Jun 16, 2015 4:53 PM spazenport    says in response to nanba:

Thank you! If you happen to know anyone at Amazon who's looking to hire someone in the trenches of self-publishing, I am definitely available to start working immediately!


I found this post via the Writer's Circle on Facebook, and I feel as though a lot of the blog posts on the Createspace pages have started lending themselves towards filler instead of useful information.

It goes without saying that we need useful information in regards to marketing. None of us should feel as though we've hit any sort of self-publishing ceiling, and the above blog post makes us feel that way. Telling us what we should do, without telling us how to do it is belittling.

Thanks again,


Jun 16, 2015 4:59 PM spazenport    says in response to RamblingRon:

This blog post is under the heading of "Resources." That's misleading. This post doesn't offer anything that could be considered a resource. It tells us to hit the pavement and connect with hundreds of people, but it doesn't provide a tool or path for that.


That's why we're upset about this article.

The blog post is well written, and as I said in my article, it does much to remind us that this is a numbers game, but placing it under the heading of Resources leaves anyone who reads it without any sort of aid.


It's a great reminder, but not the best post for this category.


These questions I would love answered:

1) What are the best methods (non-spam) for reaching hundreds of people about my novel? (Both paid and free)

2) What types of people should I be reaching out to? What position do the aforementioned 5 hold?

3) How do you follow up with someone who has expressed interest in your book and disappeared?

4)If people don't want to answer your emails, posts, PM's, or phone calls, what other means are available to try?

Answering at least one of these questions, deeply and fully, would have made this post accurate under the heading of Resources.

Jun 16, 2015 5:20 PM rkrusee    says:

Thanks for the tip! I enjoy writing, not necessarily the marketing side.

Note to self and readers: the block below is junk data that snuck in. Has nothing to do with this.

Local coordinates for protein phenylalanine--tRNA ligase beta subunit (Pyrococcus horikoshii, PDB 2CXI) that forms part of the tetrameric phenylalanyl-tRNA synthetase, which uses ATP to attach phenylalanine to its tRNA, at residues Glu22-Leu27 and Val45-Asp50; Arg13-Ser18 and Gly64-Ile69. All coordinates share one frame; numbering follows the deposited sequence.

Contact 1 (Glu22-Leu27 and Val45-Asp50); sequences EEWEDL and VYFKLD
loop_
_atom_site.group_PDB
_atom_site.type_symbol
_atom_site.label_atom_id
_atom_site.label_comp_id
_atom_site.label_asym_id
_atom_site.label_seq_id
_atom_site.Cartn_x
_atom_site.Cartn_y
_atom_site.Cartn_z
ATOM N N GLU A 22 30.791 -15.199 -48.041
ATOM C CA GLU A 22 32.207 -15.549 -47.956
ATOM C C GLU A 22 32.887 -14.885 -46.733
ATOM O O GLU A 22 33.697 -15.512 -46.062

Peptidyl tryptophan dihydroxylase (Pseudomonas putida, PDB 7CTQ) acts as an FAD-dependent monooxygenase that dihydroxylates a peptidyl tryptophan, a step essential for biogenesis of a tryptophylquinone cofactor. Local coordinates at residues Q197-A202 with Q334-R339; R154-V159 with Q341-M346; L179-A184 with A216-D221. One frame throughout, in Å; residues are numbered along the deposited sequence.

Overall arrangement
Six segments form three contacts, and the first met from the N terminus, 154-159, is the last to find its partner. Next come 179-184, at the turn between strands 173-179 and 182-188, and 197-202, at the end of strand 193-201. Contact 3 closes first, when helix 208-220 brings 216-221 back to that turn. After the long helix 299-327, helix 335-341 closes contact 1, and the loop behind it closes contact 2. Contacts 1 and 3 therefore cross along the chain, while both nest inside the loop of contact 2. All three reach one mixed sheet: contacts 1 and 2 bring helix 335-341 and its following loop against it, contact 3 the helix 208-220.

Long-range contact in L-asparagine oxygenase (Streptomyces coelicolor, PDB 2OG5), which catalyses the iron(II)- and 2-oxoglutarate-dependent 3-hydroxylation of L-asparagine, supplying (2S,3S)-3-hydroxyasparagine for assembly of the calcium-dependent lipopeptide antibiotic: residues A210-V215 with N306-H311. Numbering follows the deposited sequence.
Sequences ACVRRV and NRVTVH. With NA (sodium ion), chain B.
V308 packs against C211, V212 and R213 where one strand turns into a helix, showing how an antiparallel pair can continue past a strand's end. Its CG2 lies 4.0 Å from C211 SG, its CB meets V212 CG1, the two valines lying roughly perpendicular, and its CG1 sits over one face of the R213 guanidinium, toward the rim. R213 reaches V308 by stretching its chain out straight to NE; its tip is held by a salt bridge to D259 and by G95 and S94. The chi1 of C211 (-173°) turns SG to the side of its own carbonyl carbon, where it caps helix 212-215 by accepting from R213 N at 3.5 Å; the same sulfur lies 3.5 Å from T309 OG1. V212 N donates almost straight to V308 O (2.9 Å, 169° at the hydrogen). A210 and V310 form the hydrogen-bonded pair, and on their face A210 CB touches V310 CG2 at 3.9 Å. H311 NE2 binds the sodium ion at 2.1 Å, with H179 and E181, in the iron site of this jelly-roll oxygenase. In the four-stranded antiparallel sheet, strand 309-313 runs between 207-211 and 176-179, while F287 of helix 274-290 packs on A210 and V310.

Jun 16, 2015 9:33 PM invisibleauthor    says in response to spazenport:

You are right, spazenport: the vague articles from createspace (and Kindle) belittle authors. I have become increasingly disturbed by posts and author interviews that give either no real advice or bad advice that leads authors to waste huge amounts of time barking up the wrong tree (or running up the wrong tree, as Poirot might say). I read the createspace newsletters only because of a perverse curiosity that makes me want to see what kind of weirdness they're putting out in the current issue. After a year or so of reading their offerings, I have seen nothing that would help me.


In your second comment, you asked about paid and free ways to gain exposure. Some authors have said they had great experiences with BookBub. I can't afford to try it, but, well; there it is. You can look into it if you like. Some authors have had no results from Bookbub while others gained a lot of exposure.

Jun 17, 2015 9:28 AM RamblingRon    says in response to spazenport:

Thank you for clarifying for me why this blog post was so upsetting. I'm sorry for not catching that part of the issue.  I was just picking up on the criticism of self publishing; the hand that feeds some of us. I hope your well founded comments will kick things up a notch.  So far my experience with CS and Kindle has been a great one.  I can imagine the frustration when issues arise, but I still think they are truly trying to improve so I'm trying to be patient and get my help by your comments to the blogs.  I suppose it should be the other way around.  Yet I hope we can still help each other in the process of growing this industry so we will all bennefit in the long run when it surpasses the normal avenues for getting our creativity discovered. Good luck to you all. RamblingRon

Dec 29, 2017 3:42 AM jiya123    says:

Book marketing has become common nowadays. After publishing the book, the main motive of the publishers is to market their books as quickly as possible. Use different marketing techniques and try to market a good number of products for sale. directv

Mar 16, 2018 8:10 PM kizi    says in response to rkrusee:

I think that if you highlighted the 2048 kizi numbers games on pascal's triangle  you would only get primes on the sides, just to the right (or the left  if you're on the other side) of the 1's. Am I right?

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Apr 27, 2018 2:31 AM ovita    says:

What is book marketing as I am heard o this for the first time? What is the advantage of doing the same? I need more explanation. Hope I can apply this to promote my business.